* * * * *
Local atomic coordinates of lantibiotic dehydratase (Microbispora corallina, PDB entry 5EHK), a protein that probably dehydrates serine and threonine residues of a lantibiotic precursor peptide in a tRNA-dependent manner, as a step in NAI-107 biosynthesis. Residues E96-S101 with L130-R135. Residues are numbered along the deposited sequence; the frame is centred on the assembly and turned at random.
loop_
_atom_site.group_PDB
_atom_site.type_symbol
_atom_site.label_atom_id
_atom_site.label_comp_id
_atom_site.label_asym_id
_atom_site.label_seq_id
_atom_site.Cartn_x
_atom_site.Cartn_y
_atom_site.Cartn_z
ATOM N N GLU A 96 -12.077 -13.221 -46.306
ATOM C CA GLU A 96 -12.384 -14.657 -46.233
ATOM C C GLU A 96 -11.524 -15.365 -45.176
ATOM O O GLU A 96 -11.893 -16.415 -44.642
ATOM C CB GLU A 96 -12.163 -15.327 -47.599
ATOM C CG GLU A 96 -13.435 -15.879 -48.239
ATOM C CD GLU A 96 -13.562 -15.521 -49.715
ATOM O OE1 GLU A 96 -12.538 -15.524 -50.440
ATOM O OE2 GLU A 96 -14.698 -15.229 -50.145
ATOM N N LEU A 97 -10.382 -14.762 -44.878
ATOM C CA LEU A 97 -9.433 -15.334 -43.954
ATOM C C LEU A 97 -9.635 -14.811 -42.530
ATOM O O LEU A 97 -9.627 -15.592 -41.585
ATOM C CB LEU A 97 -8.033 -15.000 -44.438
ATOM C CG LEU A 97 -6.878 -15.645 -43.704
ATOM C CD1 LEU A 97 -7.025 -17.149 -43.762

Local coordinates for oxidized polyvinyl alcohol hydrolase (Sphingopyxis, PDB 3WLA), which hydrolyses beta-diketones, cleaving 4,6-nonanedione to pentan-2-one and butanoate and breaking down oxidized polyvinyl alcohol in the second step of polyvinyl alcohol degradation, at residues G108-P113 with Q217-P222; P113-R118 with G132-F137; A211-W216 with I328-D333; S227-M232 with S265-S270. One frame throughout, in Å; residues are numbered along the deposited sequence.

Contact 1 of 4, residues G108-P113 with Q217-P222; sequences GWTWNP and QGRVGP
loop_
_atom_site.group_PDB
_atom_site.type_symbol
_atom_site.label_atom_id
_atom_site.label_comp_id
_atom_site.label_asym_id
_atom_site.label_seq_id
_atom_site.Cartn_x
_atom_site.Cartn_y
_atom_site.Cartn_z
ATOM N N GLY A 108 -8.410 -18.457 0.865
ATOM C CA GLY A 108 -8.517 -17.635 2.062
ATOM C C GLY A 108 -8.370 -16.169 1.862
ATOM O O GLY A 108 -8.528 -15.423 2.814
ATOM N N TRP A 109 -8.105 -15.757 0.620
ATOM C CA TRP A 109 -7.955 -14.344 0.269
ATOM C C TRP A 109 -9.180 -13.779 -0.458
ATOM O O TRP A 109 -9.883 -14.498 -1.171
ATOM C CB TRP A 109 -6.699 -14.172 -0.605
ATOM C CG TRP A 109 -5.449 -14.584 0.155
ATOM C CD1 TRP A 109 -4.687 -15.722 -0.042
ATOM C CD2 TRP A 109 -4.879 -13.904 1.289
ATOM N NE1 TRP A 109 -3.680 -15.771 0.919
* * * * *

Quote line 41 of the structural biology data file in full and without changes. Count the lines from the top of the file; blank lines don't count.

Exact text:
ATOM C CA GLY A 108 -8.517 -17.635 2.062